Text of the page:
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Jobu discusses the Relegation of one of Argentina’s most prominent fútbol teams.

Picture this scene: It’s late September, the Yankees are playing the Red Sox to close out the season, and both teams are tied for last place in the standings (I know, the Yankees would never be last…). Normally, only pride would be on the line in this game, but what if the stakes were a little bit higher? What if the loser had to go play in the Independent Atlantic League against the likes of the Bridgeport Bluefish? Sounds crazy right? Well, that’s what can happen in international soccer (fútbol for the sake of this post), and that’s what happened in Argentina this past weekend. River Plate, one of the most storied franchises in Argentine fútbol (get used to the term), was relegated to the Nacional B division for the first time in its 110 year history.

How it basically works is this: every year teams have a chance to move from division to division depending on how they play during the regular season. If you’re terrible, you might end up dropping down to the lower division. On the other hand, if you’re in the 2nd division and you play well, there’s a chance you could move up to the first division for the following season.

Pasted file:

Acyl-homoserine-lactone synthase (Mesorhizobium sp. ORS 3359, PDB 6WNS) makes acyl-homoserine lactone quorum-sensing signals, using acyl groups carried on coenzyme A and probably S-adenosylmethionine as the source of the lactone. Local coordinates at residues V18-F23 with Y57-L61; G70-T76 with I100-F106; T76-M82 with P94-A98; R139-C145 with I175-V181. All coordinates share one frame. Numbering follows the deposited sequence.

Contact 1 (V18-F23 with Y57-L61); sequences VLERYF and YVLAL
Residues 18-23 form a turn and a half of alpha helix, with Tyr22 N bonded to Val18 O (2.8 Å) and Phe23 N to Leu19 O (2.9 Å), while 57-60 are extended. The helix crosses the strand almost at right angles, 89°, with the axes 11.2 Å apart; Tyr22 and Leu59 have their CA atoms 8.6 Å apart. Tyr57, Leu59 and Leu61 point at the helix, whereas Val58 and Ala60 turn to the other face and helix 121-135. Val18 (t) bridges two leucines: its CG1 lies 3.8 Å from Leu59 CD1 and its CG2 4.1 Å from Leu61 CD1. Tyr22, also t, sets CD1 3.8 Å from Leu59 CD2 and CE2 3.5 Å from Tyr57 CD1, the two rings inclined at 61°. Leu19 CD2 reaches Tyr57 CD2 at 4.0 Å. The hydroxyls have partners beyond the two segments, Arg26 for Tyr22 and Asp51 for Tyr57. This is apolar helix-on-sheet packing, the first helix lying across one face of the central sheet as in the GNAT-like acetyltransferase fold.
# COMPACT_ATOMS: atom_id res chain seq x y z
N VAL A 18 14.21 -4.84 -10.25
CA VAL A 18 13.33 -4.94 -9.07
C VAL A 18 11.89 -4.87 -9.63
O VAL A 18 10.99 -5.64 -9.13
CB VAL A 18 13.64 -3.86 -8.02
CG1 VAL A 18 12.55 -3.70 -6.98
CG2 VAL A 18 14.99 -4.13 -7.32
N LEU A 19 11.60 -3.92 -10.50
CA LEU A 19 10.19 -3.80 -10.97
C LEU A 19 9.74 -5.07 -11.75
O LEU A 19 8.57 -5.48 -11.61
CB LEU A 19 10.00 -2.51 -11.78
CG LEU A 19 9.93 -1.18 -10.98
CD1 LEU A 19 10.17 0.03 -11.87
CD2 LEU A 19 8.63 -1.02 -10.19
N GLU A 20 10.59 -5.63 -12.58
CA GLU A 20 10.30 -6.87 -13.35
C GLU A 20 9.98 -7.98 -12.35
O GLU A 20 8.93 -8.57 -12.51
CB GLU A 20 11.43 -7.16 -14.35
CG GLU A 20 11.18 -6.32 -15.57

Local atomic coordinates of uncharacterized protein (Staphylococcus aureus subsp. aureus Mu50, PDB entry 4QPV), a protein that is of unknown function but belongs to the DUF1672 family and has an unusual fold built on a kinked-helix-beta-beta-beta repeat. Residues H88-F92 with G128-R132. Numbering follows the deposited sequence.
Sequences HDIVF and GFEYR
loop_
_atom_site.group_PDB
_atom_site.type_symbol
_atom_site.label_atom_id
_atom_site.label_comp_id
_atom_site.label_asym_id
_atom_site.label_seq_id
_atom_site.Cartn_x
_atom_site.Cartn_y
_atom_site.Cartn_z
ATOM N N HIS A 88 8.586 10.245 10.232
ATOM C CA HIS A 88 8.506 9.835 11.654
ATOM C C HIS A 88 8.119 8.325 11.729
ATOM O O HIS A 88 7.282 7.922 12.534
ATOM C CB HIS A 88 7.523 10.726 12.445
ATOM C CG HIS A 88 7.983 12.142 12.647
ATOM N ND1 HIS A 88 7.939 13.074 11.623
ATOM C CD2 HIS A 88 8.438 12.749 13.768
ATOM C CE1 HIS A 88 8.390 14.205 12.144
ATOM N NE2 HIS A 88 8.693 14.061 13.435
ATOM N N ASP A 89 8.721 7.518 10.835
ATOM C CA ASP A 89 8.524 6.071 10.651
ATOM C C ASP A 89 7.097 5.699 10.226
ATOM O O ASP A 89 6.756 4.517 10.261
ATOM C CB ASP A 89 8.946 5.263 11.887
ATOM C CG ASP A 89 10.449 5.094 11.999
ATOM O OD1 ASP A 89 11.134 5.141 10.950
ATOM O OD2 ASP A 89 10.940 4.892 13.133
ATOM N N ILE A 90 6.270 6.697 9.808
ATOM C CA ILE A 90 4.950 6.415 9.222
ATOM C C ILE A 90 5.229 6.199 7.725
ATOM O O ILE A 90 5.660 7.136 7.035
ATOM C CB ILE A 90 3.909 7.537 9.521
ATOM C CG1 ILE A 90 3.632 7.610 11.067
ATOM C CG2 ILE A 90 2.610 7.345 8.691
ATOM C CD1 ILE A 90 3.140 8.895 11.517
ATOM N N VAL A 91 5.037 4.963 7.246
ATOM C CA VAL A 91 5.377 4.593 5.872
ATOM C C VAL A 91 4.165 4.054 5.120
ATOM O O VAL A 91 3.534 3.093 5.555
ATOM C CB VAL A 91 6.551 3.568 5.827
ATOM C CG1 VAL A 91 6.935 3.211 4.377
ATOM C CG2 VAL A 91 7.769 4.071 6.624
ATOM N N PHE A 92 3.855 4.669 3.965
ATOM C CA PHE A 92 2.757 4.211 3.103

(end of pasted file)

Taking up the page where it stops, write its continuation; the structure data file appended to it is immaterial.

It is difficult for American fans to really understand the impact River Plate’s relegation is having on the team, and the rest of the country. South American fans don’t just root for their teams. Their teams are their lives. In the U.S., we have four major sports. If the Yankees don’t win this fall, the Giants might win this winter (wishful thinking, yes). If River Plate loses, that’s all fans have. After the team failed to win their game Sunday, which meant they were being relegated, fans were so overcome with despair and anger that they began rioting before the game even ended. The game was basically called with a minute to go. They couldn’t finish the game because fans were fighting, throwing debris at players and each other and even setting fire to parts of the stadium! Again, this is the first time this team has been relegated in its 110-year history. They have won the first division 33 times, which is the most of any club in the league’s history. This is literally like the Yankees being sent to the independent league for a year for finishing last (bet you Sox fans would love that).